Sax Tone Enhancing Gadgets9th April 2020
During this Covid-19 lockdown we’ve been reaching out to our regular video artists to send in some reviews from home. In this blog, with accompanying video, we check out a range of Sax Tone Enhancing gadgets with pro-player Simon Bates.
We check out the following nifty bits of kit from our Tone Enhancing Stock:
- The Yanagisawa ‘BooStar’
- The ‘Klangbogen’ by ReedGeek
- Lefreque Sound Plates
- JodyJazz ‘Power Ring’ Ligature
- ‘Tone Tablets’ by Corry Bros
The Back Story…
Several years ago, I was on a Yamaha Custom Saxophone tour of UK venues and some top people from Yamaha Japan, including the chief saxophone designer were touring with us. They were interested to find out if I had any ideas to improve their instruments from a player’s point of view. I’d never felt that comfortable with their thumbrests (I have big hands!) and even used a bass clarinet thumbrest on alto! So I asked about the possibility of them making some custom thumbrests for me.
After experiments with glue sticks and various polymers, which didn’t work, a brass thumbrest arrived from Japan and I visited the Yamaha UK Acoustic Division Atelier in Milton Keynes (now in Hamburg) for customisation. Once it was comfortable on my tenor, I noticed that the bottom end of the saxophone was more centered and easier to play. More thumbrests were commissioned and before long, pretty much all Yamaha Saxophone Artists were using them. They’re now even available as an accessory packaged with a matching left-hand octave thumbrest. But for me, I was hooked. If a thumbrest can change the tone and response of a saxophone, then what else could be done?!
Heavy Neck Screws
A few years later, I was privileged to appear at Dawkes’ Learn to Play Day as a soloist alongside Tower of Power lead tenor player Tom E. Politzer with Nick Blake’s big band ‘Blake’s Heaven’. Tom had customized his horn by removing the left hand key guard, which opened up the sound even more, and more importantly, he had the first heavyweight neckscrew I’d ever seen! I tried it and, wow! What a difference! The horn seemed to come alive!
Sadly he didn’t have a spare, but a few weeks later, I was launching the latest version of the Yamaha Custom Z saxophones in Hamburg and spoke to Yamaha Europe’s top saxophone guru Jonas Lange about these amazing neck screws. He was sceptical, but soon after I received nine Yamaha thread-size screws of differing sizes and metals in the post from Jonas. I was in saxophone heaven and settled on brass for alto and soprano and steel for tenor (largest sizes!). At the time, nobody was using anything like this in the UK, so I guess I was a bit of a pioneer in the acceptance of these screws, but every Yamaha player that tried them wanted one. Now, of course, they’re fairly commonplace and Yamaha even included one as standard on their limited edition 82Z Atelier model.
As you may have gathered, I’m a sucker for a gadget! Surprisingly, on tenor, I’ve used the same mouthpiece for 25 years, but have changed the ligature many times. I guess being a standard part of the saxophone setup, I’ve never looked at these as being gadgets, but different ligatures can really make a difference too, which is why I’ve included a new type of ligature along with the gadgets in the video. For those of you who want to know, my current favourite ligatures are BG’s DUO series. Check out these video demos for Tenor/Sop or Alto/Clarinet versions.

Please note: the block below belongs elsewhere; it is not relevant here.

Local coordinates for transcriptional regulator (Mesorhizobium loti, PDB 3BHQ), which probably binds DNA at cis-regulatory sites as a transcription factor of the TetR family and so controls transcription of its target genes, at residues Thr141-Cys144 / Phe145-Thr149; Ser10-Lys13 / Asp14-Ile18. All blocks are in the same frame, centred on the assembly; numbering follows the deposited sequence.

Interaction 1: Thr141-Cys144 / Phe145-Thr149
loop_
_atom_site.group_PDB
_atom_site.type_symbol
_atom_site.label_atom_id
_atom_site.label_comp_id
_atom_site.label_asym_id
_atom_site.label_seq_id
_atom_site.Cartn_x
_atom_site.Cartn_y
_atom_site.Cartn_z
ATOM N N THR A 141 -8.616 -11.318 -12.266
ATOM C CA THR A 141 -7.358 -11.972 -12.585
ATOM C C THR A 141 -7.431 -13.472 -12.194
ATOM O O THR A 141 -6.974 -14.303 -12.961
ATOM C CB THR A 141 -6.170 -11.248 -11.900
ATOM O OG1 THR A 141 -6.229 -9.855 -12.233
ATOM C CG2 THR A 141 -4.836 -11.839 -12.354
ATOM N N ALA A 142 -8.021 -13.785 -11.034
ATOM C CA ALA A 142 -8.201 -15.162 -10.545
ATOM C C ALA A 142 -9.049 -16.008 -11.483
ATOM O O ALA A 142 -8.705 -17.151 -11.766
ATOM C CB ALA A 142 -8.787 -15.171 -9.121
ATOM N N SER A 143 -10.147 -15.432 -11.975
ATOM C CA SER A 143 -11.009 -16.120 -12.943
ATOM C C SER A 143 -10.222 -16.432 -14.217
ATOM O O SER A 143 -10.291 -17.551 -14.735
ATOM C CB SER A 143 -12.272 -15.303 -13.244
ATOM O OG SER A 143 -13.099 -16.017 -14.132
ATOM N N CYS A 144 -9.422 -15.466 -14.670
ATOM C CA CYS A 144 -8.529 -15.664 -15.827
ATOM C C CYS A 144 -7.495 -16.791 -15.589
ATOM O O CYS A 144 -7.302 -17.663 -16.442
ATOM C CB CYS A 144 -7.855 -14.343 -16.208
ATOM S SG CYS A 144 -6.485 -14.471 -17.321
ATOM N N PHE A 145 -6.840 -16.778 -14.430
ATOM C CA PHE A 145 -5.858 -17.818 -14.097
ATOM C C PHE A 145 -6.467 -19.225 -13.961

The Test: Just Gadgets?
At this stage, I will add a caveat that all this is going to be personal to the user. Many of you may feel that you’re happy with your setup and don’t want to change anything. That’s fair enough, but you don’t know what these things are going to do to your playing until you’ve tried them. It’s very easy to dismiss these gadgets as ‘snake oil’ or a waste of money, but I’m in a very fortunate position of being a Yamaha Artist and my neckscrews (currently made of bronze), thumbrests, octave buttons etc have never cost me a penny. But, I will invest in some of these gadgets that I’ve reviewed for Dawkes (I’m not going to reveal which here!) as I do think they make a difference.
My opinion is that they will make an impact to you as a player, not necessarily to the listener or your audience. On a basic level, an audience hears a saxophone. They can (usually) tell if the player is good and obviously know if they enjoy the music that the player is playing; but Charlie Parker, John Coltrane, Paul Desmond, Stan Getz and most other top saxophonists didn’t ever use any of these gadgets.
The saxophone is still a relatively young instrument and since I started playing, there have been many developments and improvements to the instrument – the standard addition of a top F# key for example. So I see many of these new inventions as progress and development of the instrument we love. I guess it’s like being told there’s a wonderful new petrol additive that will make your engine smoother and acceleration better. If you’re a keen driver and use your car a lot, you’d probably notice the change, but would your passenger?
1. The Yany BooStar
The Yany BooStar from Yanigasawa is (as far as I know) currently the only commercially available heavyweight neckscrew available in the UK. There is a Yamaha Fit model and a Yanagisawa/Selmer Fit model. Each model is customisable in three sizes, but I found the heaviest combination makes the most difference. It definitely gave my saxophone a bit more stability and helped define my tone. I’m not sure how or why it works – I’m not a scientist, but it could be that this point on the saxophone has an inherent weakness, as it’s a joint in the tubing. I suppose that applying a bit more mass and a tighter seal to the joint should help improve the response? All I can definitely say is that it works for me and I like it!
The intriguingly named Klangbogen made by Reed Geek is available in two styles. The original Klangbogen slotted into the Selmer style neck mounted lyre holder, but as my Yamaha EX doesn’t have a lyre holder, I used the alternative version that you fix using your existing neck screw. It’s available in various finishes: